What can the music industry learn from Side by Side?

Filmmakers wrestle with encroaching digital technology, but yet again the musicians got there first.

Keanu Reeves and Martin Scorsese in Side by Side

Last night I watched Side by Side, Keanu Reeves and Christopher Kenneally’s sensitive new documentary on the celluloid/digital split in the movie industry. There were some pretty stellar talking heads in the shape of Christopher Nolan, Martin Scorsese, David Lynch, James Cameron, and a host of others, who all pitched articulately and passionately either for or against the use of digital technology in their filmmaking.  But what gave the film a greater depth and legitimacy was the appearance of a good many cinematographers and DPs; their names may be less familiar but their position right at the very coal face of the interaction between analogue and digital (or as I now know to call them, photochemical and video) lent a more expert air to proceedings.

What struck me was that not once did anyone mention piracy or audience consumption; this was a film about the process of filmmaking, and the focus was on the difference in both aesthetic and workflow between the competing mediums. This is a debate that has long existed in the music industry, but one that has been overshadowed by the looming threat of digital piracy. With the continued ascendance of the mp3 and the recent resurgence of vinyl records, all we seem to talk about is the release format. The analogue/digital debate in the world of music production seems to have been settled long ago, with digital emerging victorious. But is it all as cut and dry at that?

That analogue ‘sound’

Another passionate (and equally geeky) celebrity-fronted documentary released recently was Dave Grohl’s Sound City; a love letter to the Californian recording studio that gave him and countless others their first foothold in the music industry, but also the story of the studio’s analogue mixing desk which Grohl has bought and lovingly restored. Here, again, the focus is on the analogue/digital divide in the production process, and again there’s plenty of a-list talking heads from both sides of the glass; Tom Petty, Trent Reznor, Frank Black, Butch Vig, Rick Rubin, the list goes on.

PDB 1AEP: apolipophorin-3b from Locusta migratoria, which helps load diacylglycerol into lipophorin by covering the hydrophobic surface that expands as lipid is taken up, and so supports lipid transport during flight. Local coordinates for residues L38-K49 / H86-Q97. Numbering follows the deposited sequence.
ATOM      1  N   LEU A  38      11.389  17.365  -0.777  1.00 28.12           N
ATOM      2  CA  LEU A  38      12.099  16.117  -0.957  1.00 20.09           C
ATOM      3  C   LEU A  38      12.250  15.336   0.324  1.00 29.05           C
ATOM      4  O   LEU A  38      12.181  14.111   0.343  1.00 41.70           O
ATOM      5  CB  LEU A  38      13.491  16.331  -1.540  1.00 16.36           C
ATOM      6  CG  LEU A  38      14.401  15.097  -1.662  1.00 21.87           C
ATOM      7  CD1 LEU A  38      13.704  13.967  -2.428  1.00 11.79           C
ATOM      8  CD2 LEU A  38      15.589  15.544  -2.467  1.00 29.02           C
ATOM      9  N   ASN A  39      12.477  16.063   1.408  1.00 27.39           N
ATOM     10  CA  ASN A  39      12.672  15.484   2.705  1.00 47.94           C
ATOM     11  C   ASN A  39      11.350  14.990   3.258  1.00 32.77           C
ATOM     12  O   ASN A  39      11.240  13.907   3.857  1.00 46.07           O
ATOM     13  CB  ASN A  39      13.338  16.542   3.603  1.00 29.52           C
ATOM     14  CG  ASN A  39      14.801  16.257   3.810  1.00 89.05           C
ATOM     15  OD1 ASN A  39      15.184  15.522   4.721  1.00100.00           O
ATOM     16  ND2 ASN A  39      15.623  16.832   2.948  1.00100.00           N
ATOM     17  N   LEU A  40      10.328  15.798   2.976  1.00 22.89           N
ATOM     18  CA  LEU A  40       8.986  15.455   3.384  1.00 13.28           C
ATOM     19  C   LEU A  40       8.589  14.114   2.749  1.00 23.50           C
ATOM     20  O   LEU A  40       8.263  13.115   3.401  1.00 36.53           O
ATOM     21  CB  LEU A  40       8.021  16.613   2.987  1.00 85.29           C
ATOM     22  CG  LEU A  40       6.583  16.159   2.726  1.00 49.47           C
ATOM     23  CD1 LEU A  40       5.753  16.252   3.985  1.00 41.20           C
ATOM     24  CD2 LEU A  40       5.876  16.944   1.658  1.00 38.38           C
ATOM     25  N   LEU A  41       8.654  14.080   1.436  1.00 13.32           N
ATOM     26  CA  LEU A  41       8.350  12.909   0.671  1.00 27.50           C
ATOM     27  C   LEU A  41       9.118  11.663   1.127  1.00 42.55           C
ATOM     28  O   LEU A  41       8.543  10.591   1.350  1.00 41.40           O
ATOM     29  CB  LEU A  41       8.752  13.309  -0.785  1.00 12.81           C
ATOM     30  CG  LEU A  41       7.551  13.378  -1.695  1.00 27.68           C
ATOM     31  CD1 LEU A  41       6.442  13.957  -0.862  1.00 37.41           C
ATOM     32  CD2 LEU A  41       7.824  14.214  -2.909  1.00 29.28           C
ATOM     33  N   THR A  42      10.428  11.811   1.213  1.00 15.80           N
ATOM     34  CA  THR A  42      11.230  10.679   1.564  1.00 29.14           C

Dave Grohl and the Sound City desk

Interestingly in this film, however, the debate is all one-sided. Only Trent Reznor, flushed with his newfound soundtrack credibility, is willing to say anything in favour of digital music production. ‘Tape has heart’ reads their mantra; records made back-in-the-day just sounded ‘better’. When all spheres of music are taken into account, this is not the majority view. Sound City has gathered a motley crew of refuseniks hankering after a mythical golden age, a Belle Époque where musicians ‘really cared’ and records were ‘crafted’ rather than mechanically assembled.

Stick to your guns; a.k.a. “don’t tinker”

This is all bollocks, of course. Tape certainly has it’s own aesthetic, but with care and attention this can be reproduced digitally. What tape really represents is a way of working; a spontaneity and an inability to change much once the music has been captured. What it represents is discipline. Artists back then were just as lazy and self-obsessed as they are today, but they had to work within the boundaries of the technology. Piece by piece, digital is taking those boundaries away and the only thing that can make great art is talent.

There’s no denying that Livin’ La Vida Loca is infinitely worse than Physical Graffiti, in exactly the same way as Attack of the Clones is infinitely worse than The Dark Knight, but the reason isn’t that the better ones were analogue and the crap ones were digital. It’s because Ricky Martin is no Led Zeppelin, just as George Lucas is no Christopher Nolan. What makes a great record are the same things that make a great film; vision and hard work.

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